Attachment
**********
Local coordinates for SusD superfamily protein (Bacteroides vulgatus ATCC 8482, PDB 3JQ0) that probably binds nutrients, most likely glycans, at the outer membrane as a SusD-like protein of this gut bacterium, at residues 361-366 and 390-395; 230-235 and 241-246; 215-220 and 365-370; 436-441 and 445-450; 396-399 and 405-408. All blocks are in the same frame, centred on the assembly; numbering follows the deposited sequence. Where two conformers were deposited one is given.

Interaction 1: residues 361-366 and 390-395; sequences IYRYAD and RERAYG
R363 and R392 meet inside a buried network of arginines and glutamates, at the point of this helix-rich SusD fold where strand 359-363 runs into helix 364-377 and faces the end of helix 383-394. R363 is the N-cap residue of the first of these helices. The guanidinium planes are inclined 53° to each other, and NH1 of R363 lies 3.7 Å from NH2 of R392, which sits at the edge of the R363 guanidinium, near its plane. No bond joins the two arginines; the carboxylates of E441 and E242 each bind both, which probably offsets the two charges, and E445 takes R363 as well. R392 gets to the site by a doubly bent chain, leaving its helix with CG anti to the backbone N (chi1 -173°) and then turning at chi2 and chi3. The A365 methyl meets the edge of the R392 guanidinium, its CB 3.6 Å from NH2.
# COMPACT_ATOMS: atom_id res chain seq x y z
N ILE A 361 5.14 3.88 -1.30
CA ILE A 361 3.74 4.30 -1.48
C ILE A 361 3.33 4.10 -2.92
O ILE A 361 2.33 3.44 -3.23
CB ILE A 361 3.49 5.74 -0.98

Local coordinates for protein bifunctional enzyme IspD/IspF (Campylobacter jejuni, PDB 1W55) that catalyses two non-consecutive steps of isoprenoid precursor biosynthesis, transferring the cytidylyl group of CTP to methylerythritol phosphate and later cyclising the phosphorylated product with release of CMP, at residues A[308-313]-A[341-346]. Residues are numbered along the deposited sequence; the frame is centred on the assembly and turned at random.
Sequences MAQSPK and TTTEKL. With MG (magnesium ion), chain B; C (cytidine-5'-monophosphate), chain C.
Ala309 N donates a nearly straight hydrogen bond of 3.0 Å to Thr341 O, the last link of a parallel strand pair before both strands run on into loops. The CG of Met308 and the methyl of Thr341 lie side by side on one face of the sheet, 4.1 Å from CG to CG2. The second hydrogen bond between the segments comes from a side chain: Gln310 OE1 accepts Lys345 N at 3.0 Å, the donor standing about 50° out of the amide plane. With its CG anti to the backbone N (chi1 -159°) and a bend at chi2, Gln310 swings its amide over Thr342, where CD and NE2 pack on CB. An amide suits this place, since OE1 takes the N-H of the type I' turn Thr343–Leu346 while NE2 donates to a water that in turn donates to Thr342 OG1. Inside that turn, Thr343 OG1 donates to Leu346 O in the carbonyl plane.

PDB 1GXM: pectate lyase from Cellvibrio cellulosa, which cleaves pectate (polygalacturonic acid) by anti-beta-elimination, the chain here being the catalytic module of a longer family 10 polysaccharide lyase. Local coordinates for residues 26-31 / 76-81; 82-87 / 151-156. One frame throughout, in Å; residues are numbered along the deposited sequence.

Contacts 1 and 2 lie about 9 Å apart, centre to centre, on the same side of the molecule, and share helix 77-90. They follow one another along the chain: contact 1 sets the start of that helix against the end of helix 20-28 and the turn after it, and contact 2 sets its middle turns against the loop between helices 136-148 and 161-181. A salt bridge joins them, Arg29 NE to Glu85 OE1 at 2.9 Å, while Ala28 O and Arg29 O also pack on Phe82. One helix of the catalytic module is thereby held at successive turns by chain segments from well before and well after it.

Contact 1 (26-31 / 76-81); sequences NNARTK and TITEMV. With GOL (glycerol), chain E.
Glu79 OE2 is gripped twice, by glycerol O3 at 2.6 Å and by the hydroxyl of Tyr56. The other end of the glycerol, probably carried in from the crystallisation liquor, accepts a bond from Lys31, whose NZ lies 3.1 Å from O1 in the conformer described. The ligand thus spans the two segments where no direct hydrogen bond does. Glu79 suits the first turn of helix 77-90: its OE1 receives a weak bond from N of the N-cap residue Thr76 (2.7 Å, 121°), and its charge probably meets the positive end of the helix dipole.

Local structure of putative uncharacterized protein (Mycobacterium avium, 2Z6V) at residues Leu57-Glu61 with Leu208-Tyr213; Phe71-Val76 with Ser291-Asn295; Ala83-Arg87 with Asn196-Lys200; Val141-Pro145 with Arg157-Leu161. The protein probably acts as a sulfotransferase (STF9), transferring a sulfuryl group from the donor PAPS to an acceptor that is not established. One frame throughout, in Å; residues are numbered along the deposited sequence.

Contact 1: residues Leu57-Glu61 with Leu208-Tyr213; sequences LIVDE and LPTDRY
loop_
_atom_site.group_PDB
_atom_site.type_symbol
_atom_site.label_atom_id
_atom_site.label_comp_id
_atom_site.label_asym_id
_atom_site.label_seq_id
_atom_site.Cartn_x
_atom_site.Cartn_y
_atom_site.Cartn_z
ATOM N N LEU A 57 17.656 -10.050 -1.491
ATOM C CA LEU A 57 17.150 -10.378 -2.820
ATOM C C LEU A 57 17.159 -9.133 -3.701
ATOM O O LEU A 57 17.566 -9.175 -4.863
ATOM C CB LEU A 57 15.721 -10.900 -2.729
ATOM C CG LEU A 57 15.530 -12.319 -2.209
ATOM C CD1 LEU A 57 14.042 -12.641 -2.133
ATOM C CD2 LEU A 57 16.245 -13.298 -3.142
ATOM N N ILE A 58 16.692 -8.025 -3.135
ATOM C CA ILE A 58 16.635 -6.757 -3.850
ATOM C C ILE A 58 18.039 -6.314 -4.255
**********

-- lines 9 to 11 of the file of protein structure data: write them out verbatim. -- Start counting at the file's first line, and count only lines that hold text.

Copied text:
CB ILE A 361 3.49 5.74 -0.98

Local coordinates for protein bifunctional enzyme IspD/IspF (Campylobacter jejuni, PDB 1W55) that catalyses two non-consecutive steps of isoprenoid precursor biosynthesis, transferring the cytidylyl group of CTP to methylerythritol phosphate and later cyclising the phosphorylated product with release of CMP, at residues A[308-313]-A[341-346]. Residues are numbered along the deposited sequence; the frame is centred on the assembly and turned at random.
Sequences MAQSPK and TTTEKL. With MG (magnesium ion), chain B; C (cytidine-5'-monophosphate), chain C.